#4. A million-seller hit with 220 million yen of profit in a single year...what does that turn my yearly salary into?


tl by dan luffey

A million-seller hit with 220 million yen of profit in a single year...what does that turn my yearly salary into?
right text: I love money!

Normally, when a single tankoubon volume sells over 10,000 copies, it ensures that the next one will be publishable. Selling any less than that will brand it a financially worthless series, and it will become very difficult to publish the next volume.
For manga being published in small-to-medium size manga magazines, sometimes several volumes will be published, but then, despite the series still being serialized in the magazine, no more volumes will appear. There's a reason for this. In the manga industry, only when a tankoubon volume sells 20,000 copies is it seen as 'good,' and when it sells 50,000 copies, it's seen as a hit. When it exceeds 100,000 copies sold, it's treated basically like a cash cow.
I suspect that less than 10% of all manga on the market sell over 100,000 copies. And less than ten titles a year sell more than 1 million copies, which is less than 1% of the whole.
In its peak, "Give My Regards to Black Jack" sold more than 1 million first print copies.
Somehow, I miraculously made it into that 1%. How did it go with the royalties, then?

I was publishing four volumes a year that each sold over 1 million copies, for a total of 4 million. That means 200 million yen in royalties were deposited into my Satou Manga Works account.
Adding in my manuscript fees, I made 220 million yen that year. 40% (*1) of that was taken by the country through taxes, so I was left with 132 million.
Subtracting running costs like staff salaries and the like left me with roughly 100 million yen in my company's account. From that, I took 2,800,000 out a month for my company salary. That comes to 33,600,000 yen per year.
Japan's average CEO salary is 30,000,000 yen per year, so I was pretty much on the same level. Well? What do you all think of that? To be honest, I was surprised that I could make 33,600,000 per year at just a few years past thirty. I doubt I could have ever made as much working any other type of job.

*1 line: 40% - Here's the breakdown for income tax -
Below 1,950,000 - 5%
Over 1,950,000 and below 3,300,000 yen - 10%
Over 3,300,000 yen and below 6,950,000 yen - 20%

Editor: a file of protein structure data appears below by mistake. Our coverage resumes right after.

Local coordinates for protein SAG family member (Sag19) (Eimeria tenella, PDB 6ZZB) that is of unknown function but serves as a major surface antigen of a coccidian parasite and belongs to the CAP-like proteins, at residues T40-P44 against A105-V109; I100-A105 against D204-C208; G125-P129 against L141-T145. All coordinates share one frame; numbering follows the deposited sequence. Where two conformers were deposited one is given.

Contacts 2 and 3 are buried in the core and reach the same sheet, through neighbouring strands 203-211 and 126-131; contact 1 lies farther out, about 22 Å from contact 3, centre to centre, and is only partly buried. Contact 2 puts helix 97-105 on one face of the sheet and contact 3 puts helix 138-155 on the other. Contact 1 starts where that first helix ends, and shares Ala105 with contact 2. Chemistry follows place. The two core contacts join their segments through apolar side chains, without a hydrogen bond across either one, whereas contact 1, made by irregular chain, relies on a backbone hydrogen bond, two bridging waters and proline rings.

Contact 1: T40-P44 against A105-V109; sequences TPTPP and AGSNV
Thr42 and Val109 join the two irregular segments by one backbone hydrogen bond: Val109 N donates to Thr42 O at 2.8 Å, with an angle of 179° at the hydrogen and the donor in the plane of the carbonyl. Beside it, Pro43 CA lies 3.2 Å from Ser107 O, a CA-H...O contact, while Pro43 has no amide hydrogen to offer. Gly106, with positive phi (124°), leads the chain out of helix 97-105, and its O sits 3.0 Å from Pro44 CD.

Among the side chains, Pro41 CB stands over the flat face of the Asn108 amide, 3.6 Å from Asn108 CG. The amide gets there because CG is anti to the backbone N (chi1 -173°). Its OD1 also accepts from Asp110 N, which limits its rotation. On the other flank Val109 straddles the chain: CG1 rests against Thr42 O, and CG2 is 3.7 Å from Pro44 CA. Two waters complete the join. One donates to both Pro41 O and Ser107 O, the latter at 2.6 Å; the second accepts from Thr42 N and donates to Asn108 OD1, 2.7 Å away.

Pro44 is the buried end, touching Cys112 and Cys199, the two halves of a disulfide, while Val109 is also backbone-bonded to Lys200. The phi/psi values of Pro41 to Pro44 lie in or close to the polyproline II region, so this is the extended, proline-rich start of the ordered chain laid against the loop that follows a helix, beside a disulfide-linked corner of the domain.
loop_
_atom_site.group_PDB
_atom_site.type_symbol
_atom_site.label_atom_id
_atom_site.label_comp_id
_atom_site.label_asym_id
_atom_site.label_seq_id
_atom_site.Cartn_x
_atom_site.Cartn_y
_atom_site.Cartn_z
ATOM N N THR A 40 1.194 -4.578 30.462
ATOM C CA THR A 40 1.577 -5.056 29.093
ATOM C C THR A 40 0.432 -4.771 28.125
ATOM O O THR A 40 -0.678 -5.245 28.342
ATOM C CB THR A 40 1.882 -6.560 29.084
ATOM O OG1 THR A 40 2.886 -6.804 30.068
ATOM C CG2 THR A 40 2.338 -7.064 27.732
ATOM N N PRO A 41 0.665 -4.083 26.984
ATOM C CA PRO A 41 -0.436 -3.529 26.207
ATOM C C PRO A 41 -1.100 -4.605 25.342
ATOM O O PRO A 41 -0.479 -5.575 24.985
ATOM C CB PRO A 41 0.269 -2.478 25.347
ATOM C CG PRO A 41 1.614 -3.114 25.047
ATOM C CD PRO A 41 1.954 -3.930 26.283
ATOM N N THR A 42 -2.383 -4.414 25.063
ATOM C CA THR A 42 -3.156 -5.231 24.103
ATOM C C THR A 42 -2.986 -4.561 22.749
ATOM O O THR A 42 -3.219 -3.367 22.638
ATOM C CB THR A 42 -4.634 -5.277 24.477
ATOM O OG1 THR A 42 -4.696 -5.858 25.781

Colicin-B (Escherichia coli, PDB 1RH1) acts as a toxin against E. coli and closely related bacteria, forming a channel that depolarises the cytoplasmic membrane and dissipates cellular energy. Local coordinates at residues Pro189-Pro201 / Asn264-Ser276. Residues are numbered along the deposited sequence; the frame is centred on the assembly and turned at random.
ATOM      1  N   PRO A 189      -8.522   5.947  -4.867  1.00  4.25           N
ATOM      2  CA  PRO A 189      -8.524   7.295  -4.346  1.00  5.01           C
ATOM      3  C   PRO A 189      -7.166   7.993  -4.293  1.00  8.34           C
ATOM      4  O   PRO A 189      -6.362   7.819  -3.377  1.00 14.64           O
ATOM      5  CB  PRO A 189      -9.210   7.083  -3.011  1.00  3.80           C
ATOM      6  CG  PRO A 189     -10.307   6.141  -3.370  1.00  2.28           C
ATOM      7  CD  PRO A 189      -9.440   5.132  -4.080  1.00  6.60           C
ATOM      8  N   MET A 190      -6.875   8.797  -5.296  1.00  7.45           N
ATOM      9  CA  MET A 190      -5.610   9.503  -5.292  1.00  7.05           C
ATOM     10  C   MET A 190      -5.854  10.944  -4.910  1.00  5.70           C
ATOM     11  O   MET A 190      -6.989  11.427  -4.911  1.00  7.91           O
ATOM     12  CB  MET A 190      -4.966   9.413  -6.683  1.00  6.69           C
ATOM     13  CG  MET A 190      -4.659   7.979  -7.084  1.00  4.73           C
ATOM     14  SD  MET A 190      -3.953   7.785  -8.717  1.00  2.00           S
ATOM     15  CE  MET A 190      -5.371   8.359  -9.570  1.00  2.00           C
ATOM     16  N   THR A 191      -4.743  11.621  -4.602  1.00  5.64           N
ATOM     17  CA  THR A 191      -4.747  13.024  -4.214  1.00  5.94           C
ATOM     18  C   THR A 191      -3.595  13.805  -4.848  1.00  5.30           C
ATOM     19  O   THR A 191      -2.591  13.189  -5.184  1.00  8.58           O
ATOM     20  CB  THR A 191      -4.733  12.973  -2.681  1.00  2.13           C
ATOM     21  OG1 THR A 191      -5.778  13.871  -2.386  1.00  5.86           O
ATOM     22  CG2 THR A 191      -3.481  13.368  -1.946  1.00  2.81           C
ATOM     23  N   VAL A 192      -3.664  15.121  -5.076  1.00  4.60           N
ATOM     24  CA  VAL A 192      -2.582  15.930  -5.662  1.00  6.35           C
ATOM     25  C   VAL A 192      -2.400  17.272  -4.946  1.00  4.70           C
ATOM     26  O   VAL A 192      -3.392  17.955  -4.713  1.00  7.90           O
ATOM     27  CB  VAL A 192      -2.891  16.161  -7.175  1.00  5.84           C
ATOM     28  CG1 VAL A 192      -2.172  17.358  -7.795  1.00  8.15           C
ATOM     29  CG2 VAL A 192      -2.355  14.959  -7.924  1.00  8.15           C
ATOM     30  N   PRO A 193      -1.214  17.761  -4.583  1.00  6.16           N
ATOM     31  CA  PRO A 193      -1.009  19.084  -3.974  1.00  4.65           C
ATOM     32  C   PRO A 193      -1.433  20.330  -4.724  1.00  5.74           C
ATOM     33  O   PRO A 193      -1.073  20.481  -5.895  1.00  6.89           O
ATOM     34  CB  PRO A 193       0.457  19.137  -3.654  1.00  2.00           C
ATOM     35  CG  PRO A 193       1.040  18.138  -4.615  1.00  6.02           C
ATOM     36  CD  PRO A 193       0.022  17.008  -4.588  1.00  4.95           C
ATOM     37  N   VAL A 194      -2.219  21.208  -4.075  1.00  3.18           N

Over 6,950,000 yen and below 9,000,000 yen - 23%
Over 9,000,000 yen and below 18,000,000 yen - 33%
Over 18,000,000 yen - 40%
(As of March 2012)

That made me pretty happy, and it also made it easier for me to plan the rest of my life.
"But," you say. 99% of all mangaka in the industry make less than that per year.
Even mangaka who sell 100,000 copies of the 4 volumes they publish per year sometimes don't even make 10 million (*1) yen per year. And if mangaka who have 100,000 copy hits are in the top 10%, then that means the remaining 90% definitely makes less than 10 million yen per year.
The fact still remains that the average mangaka's salary is equal to or less than that of a part-time worker at a convenience store. All professions are equally honorable, but I believe that value could be better appropriated here. Drawing manga is a trade in which only one out of a hundred people are ever able to go pro with. And then only one out of those hundred are ever able to get weekly serializations.

*2 line: 10 million yen a year - Tankoubon volumes cost 500 yen on average, with 10% royalties. The formula I used to get this sum was 500 yen x 10% x 4 volumes x 100,000 copies = 20,000,000 yen. Since making over 18,000,000 yen means you have to pay 40% in tax, then we have to calculate 20,000,000 yen x 40% = 8,000,000 yen and 20,000,000 yen - 8,000,000 yen = 12,000,000 yen. After subtracting the final running costs, it's somewhat questionable whether they'd really be left with 10 million per year.

I see profound hypocrisy in the fact that after working day and night sleeplessly with extreme precision, then finally grasping victory and receiving a stable serialization, this is what mangaka are faced with.
Fads are just that. Temporary.
Last year, my company salary was much lower than it was during the peak. Incidentally, the average yearly salary for all full-time employees at a certain large publishing company is 16 million yen.
Five years after joining the company, employees receive over 10 million yen per year.
bottom text: Kyahoiiii.